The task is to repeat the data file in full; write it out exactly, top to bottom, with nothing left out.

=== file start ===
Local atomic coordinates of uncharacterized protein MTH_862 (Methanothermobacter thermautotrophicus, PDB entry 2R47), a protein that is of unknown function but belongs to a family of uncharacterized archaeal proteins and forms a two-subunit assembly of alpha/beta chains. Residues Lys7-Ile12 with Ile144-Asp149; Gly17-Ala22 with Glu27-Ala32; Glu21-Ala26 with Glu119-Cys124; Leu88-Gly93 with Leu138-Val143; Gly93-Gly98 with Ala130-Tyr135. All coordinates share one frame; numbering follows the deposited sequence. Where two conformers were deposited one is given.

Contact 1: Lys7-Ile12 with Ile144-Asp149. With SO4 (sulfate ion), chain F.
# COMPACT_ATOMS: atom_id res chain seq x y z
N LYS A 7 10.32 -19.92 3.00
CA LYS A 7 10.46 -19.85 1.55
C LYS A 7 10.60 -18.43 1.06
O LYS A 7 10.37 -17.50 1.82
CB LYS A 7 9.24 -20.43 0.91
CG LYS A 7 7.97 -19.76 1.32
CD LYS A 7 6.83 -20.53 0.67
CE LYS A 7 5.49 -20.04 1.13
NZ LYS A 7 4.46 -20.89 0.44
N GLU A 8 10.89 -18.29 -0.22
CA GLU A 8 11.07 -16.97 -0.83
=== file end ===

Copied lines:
Local atomic coordinates of uncharacterized protein MTH_862 (Methanothermobacter thermautotrophicus, PDB entry 2R47), a protein that is of unknown function but belongs to a family of uncharacterized archaeal proteins and forms a two-subunit assembly of alpha/beta chains. Residues Lys7-Ile12 with Ile144-Asp149; Gly17-Ala22 with Glu27-Ala32; Glu21-Ala26 with Glu119-Cys124; Leu88-Gly93 with Leu138-Val143; Gly93-Gly98 with Ala130-Tyr135. All coordinates share one frame; numbering follows the deposited sequence. Where two conformers were deposited one is given.

Contact 1: Lys7-Ile12 with Ile144-Asp149. With SO4 (sulfate ion), chain F.
# COMPACT_ATOMS: atom_id res chain seq x y z
N LYS A 7 10.32 -19.92 3.00
CA LYS A 7 10.46 -19.85 1.55
C LYS A 7 10.60 -18.43 1.06
O LYS A 7 10.37 -17.50 1.82
CB LYS A 7 9.24 -20.43 0.91
CG LYS A 7 7.97 -19.76 1.32
CD LYS A 7 6.83 -20.53 0.67
CE LYS A 7 5.49 -20.04 1.13
NZ LYS A 7 4.46 -20.89 0.44
N GLU A 8 10.89 -18.29 -0.22
CA GLU A 8 11.07 -16.97 -0.83